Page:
Theevolution of language is not new to the American experience. Variousauthors have used different languages in their writings, with thechanges happening gradually and sometimes accidentally. Nevertheless,the black artists have been effective in altering and reversing thepejorative meaning of the words. For instance, Fredrick Douglass inthe ‘Narrative of the life of Fredrick Douglass’ has tried totrace famous reversal meanings. He overturns the beliefs of Blacksbeing lesser than human. Similarly, black women in ‘Their eyes werewatching God’ by Zora Hurston’ portrays the struggles of s blackwoman through use of strong sense of language.
Thispaper approaches the power of language in the two literary works byZora Hurston and Fredrick Douglass. The patterns of imagery andmetaphors in the two novels have been analyzed.
Innarratives, use of metaphor involves use of language that transferswords and things from their proper meanings to the impropersimilitude, with the aim of emphasizing an idea. Imagery enlivens theordinary language andencourages interpretation by readers and listeners.
Inthe novel ‘Their eyes were watching God’, Janie,the protagonist, has been illustrated using figurative language. Thenovel narrates her journey into womanhood and the highs of her newlove. Her deepest lows of love have also been lost amidst tragedythrough use of evocative language and imagery(Hurston 5).
Throughoutthe narrative, the Hurston has constantly used pear tree as arepresentation of womanhood. For instance, he comments that ‘thepear tree may flower or fail to flower’. This was to imply the hardcircumstances that Janie was undergoing, especially her experiencewith her three husbands. The author has used Janie’s hair torepresent feminine beauty. For instance, we can see Janie’s secondhusband demanding that she, Janie, should cover her head using a ragat all times. This is in essence of making her cover the femininity.Also, the husband demands that she should be in overall at all times.After the death of the husband, Janie continues dressing in overallsince she had liked the man. However, she uncovered her hair and worebraids that swung freely(Hurston 13).
Generally,the novel by Hurston has used metaphors throughout the context.Animalshave been constantly been used as symbols to illustrate Janie`sstruggle in conforming her nanny’s definition of a black woman. Thetwo commonly used animals are bees and mule. Themule has been used virtually across two thirds of the novel making itbe the most prominent metaphor. The mule, as used in the novel, isspelt out for the readers during the time that Janie`s grandmothercompared the African-American women to the mules. Janie`s first twolovers, Jody and Logan, owned mules, and their treatment of Janie iscompared to the way they treated their mules. While Janie isperceived by Logan, the first husband, as a worker rather than apartner, Jody, her second husband, considers Janie as a trophy.However, the mule metaphor disappears after the death of Jody. Thisis because the third lover to Janie, Tea Cake considers her as apartner(Hurston 17).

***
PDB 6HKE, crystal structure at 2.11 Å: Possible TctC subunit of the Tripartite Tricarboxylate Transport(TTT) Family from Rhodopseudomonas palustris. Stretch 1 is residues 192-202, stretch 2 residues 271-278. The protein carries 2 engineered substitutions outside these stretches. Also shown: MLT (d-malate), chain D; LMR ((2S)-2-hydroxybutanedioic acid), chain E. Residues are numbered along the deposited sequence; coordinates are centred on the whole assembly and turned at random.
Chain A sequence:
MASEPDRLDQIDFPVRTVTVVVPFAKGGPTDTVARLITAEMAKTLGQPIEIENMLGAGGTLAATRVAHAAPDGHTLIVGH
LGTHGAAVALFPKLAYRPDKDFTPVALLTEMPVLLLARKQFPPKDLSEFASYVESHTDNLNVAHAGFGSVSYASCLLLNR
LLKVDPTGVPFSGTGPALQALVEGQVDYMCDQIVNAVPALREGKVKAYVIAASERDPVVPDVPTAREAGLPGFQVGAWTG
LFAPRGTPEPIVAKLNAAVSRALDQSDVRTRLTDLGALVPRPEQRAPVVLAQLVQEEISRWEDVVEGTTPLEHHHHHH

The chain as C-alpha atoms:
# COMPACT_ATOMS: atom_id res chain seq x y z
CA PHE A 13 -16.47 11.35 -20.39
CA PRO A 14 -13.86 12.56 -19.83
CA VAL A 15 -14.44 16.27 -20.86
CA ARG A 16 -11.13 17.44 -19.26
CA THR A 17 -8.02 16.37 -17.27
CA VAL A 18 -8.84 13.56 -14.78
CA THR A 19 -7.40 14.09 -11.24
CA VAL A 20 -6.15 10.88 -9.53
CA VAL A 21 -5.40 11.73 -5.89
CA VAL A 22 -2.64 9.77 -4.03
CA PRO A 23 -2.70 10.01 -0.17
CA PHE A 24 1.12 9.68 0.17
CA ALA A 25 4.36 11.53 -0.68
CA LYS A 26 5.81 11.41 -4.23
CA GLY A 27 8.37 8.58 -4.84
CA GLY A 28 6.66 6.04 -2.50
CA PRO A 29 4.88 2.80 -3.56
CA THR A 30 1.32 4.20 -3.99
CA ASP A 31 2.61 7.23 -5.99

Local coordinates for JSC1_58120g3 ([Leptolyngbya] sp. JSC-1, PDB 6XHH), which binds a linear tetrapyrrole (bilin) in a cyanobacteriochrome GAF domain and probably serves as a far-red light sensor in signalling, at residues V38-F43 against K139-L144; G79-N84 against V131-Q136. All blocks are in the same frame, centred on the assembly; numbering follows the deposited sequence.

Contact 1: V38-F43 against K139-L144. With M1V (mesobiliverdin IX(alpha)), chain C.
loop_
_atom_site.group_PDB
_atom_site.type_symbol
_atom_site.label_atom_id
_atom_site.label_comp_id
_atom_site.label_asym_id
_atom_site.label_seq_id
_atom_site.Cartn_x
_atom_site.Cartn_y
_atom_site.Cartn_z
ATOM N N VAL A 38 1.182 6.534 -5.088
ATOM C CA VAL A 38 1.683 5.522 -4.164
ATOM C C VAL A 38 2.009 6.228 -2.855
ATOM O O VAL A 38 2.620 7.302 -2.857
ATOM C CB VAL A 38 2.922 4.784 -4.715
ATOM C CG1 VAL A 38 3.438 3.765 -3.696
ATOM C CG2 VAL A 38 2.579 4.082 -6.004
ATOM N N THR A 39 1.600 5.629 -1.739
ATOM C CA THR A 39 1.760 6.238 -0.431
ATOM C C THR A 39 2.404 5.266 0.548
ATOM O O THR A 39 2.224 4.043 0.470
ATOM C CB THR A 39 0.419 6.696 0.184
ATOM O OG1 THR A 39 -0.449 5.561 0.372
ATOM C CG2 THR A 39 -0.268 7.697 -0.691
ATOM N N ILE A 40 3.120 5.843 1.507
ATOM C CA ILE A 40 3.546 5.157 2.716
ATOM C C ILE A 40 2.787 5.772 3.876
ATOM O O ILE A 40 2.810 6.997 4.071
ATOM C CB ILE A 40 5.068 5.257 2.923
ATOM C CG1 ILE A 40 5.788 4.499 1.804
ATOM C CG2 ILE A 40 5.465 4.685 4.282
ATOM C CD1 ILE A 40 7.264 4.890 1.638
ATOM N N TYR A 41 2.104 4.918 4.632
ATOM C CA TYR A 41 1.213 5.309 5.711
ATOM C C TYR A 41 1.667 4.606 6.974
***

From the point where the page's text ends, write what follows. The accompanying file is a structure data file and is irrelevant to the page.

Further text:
Theauthor has placed mule at the center stage with dilapidated mulebeing used as the subject for the front porch banter by men folk inwhich Janie is not supposed to take part in. She, Janie, stronglyreacts when men tease and maltreat the old mule. She felt that thosepeople were to be ashamed of themselves for teasing the mule. Shesympathizes with the old mule as she considered herself to haveundergone similar hardships in the hands of her lovers. This makesthe reader reflect back to the Nanny’s words when she compared theblack woman with a mule. During the time of her comments, Jody hadbought a mule but he never made it work(Hurston 20).
Infurther imagery, a mule is a horse-donkey crossbreed, hence barren.Until Tea Cake married Janie, she used to be like a mule, and wasunable to bring forth children. She lacked ‘blossomy openings thatwere dusting pollen over her men, and they neither had any glisteringyoung fruits that held petals previously’(Hurston 27).
Onthe other hand, bee has been used by Hurston as a stark contrast tothe youthful vision that Janie had, especially during her recurrentmarriages to tea Cake, Logan and Jody. Janie was only sixteen yearsduring her first marriage. Despite the young age, she anticipatedfinding ‘kissing bees singing of the beginning of the world!..` Inher first marriage to Logan, it was her grandmother who had set itup, but ironically, Janie’s life became exactly how the grandmotherhad feared "demule uh de world" where the husband controlled Janie. Despitethe prayers of the grandmother, Janie became miserable. Logan hadcrushed her hopes of getting the perfect pear tree or beerelationship(Hurston29).
Afterthe death of Logan, Janie wedded Jody hoping that things would getmuch better. However, according to her instincts, the man was a wrongtake and never represented her rightful bee. She believed that Jodynever represented pollen and sun-up and blooming trees. Nevertheless,the marriage to Jody renewed some hope in her of ‘finding a bee forher bloom.` She vowed to have springtime and flower dust sprinkledover everything till her demise.
Janie’sthird husband gives her a chance to become what she had alwaysadmired. She believed that Tea Cake was her true bee. When they madelove, the author uses the imagery of Janie arching her body to meetthat of her lover after which they felt asleep in the sweetexhaustion. By Janie finding her bee man, Tea Cake, she becamesatisfied with the journey to self-fulfillment.